Natural gas consumption in the 28-nation European Union grew by some 4% last year to 426.3bn m3, according to latest estimates from Eurogas, the trade association representing 43 gas wholesale and distribution companies.
The deal, which resolves arbitration proceedings between E.ON and Gazprom, will lead to a positive one-off effect of about 380 million euros ($425 million) on E.ON's core earnings (EBITDA) in the first quarter of 2016.
Germany consumed 5% more gas and its imports were 13% higher than in 2014. But the surprising statistic is that its 2015 exports of gas grew by 35% year-on-year to top 30bn m3.
It says that two thirds of the gas will flow towards the Central European Gas Hub in Baumgarten, Austria. “This hub offers ideal connectivity and can handle large flows to central, east, southeast and south European countries, boosting their gas markets to comparable levels of liquidity and competiveness as in northwest Europe.”
The U.K. is the second-largest liquids producer in Europe (after Norway), producing one million b/d in 2015. This amount is large among European countries but small in the global market, and the U.K. remains a net importer of petroleum and other liquids. More than 97% of its liquids production in 2015 came from offshore fields, where petroleum development projects have long lead times. The majority of the offshore crude and condensate fields that began production in 2015 were approved in 2012 or earlier when oil prices were much higher.
It is a challenging business environment but it's a sign of strong resilience that businesses can look ahead and still see opportunities that exist around the globe.
Europe’s leaders have long been hoping that U.S. shale gas would help the bloc reduce its reliance on gas from Russia, which provides around a third of the region’s supplies. The ethane from Ineos’s shipment won’t be a substitute for Russian gas, which is mostly methane, but it will help to lower prices in the European market, said Karen Sund, partner at Norway-based Sund Energy consultancy.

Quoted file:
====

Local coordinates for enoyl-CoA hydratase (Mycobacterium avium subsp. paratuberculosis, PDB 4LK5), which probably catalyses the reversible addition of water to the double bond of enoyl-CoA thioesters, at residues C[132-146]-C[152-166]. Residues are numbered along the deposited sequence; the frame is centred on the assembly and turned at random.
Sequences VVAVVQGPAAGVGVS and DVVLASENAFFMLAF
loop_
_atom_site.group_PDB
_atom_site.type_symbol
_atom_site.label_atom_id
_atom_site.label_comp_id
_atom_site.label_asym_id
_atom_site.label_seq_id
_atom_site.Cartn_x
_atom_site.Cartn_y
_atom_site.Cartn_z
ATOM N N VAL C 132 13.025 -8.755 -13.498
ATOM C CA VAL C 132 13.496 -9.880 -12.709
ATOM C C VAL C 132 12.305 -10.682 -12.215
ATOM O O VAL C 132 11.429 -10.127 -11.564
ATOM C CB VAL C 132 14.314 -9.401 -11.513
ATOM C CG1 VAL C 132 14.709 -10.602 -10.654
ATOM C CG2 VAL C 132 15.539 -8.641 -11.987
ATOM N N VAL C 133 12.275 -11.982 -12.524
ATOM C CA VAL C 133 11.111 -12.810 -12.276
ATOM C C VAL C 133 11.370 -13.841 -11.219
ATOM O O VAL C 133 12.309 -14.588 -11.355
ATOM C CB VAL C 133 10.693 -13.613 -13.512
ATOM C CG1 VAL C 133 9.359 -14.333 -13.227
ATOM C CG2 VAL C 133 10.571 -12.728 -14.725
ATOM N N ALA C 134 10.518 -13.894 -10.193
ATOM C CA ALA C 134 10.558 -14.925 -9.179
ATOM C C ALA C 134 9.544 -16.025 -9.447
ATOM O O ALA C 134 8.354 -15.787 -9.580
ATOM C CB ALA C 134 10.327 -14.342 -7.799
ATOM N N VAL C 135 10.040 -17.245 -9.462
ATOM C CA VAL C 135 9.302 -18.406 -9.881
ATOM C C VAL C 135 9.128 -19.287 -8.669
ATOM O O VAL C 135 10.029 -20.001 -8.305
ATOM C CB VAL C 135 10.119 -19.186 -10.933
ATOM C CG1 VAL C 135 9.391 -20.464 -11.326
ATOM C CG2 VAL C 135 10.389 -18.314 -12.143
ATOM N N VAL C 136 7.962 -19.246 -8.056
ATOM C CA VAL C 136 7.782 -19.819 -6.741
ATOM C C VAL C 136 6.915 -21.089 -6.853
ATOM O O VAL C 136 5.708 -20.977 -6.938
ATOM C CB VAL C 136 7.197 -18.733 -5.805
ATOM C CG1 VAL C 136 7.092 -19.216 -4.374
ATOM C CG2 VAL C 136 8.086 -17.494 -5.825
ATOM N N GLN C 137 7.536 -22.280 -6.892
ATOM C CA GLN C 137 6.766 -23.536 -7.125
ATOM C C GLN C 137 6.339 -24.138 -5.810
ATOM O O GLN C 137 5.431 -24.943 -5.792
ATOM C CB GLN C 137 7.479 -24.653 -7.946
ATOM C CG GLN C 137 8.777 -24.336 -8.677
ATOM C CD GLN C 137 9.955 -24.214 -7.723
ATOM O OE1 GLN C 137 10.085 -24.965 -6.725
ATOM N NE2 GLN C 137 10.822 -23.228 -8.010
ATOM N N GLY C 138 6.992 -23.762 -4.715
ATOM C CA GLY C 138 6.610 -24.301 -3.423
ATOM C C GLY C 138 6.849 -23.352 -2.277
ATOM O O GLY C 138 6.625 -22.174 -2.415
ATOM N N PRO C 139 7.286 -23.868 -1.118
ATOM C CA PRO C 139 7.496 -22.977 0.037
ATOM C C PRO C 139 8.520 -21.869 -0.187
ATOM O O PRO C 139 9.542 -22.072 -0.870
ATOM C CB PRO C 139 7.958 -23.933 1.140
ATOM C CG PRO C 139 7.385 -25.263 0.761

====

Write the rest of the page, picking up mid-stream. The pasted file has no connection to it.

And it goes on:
Britain's finance minister George Osborne will cut taxes by 1 billion pounds ($1.41 billion) over five years for energy companies pumping oil from the country's North Sea fields, in a boost for an industry suffering low crude prices.
Looking at the outcome of the sensitivities Mr Tomnay offers in closing: “Russia's export strategy will be a key determinant of US LNG export capacity utilisation, but the Russian pursuit of European market share to drive out US LNG from Europe seems either uneconomic and/or impractical under different external conditions. Instead other factors such as the price of US gas, oil and European coal prices will likely be greater determinants of US LNG export capacity utilisation. Subject to these factors alone, average utilisation of US LNG export capacity between 2017-20 could vary from 54-100%. For US LNG exporters, the best thing to happen would be for global coal prices to rise, or for US gas prices to stay low."
The suppliers were chosen after a tender award. The tender covers 2,500 km of large-diameter pipes with a total weight of roughly 2.2mn metric tons. In an announcement on March 11, the consortium said that it had chosen three firms for the supply: Germany-based Europipe for 40% of the required steel pipes; Russia's United Metallurgical Company (OMK) for 33%; and Russian firm Chelyabinsk Pipe-Rolling Plant (Chelpipe) for the remaining 27%.
At low oil prices, customer choice rather than strategic Russian decision-making would allow Russia to retain over 30% of the roughly 490bn m³/yr European market and threaten US LNG export volumes.
Production drilling has commenced on the first of a total of 35 wells to be drilled during Phase 1 of the Johan Sverdrup field development offshore Norway in the North Sea, operator Statoil ASA reported.
Citing his support for development of a competitive natural gas market in Europe, Norway's minister of petroleum and energy, Tord Lien, said a well functioning market in Europe is crucial for the maximisation of Norwegian assets. “Gas is there if Europe needs it.”
In the face of the severe downturn in our industry our priorities for 2016 are to conserve cash and address our financing needs. We have a modern competitive fleet, a proven track record in operations and every intention to position ourselves for a recovery in the sector.
Sparking fears for the long-term future of the industry, the UK upstream segment is expected to approve fewer than £1 billion in spending on new North Sea projects compared with an average of £8 billion/year over the past 5 years, according to Oil & Gas UK’s 2016 Activity Survey.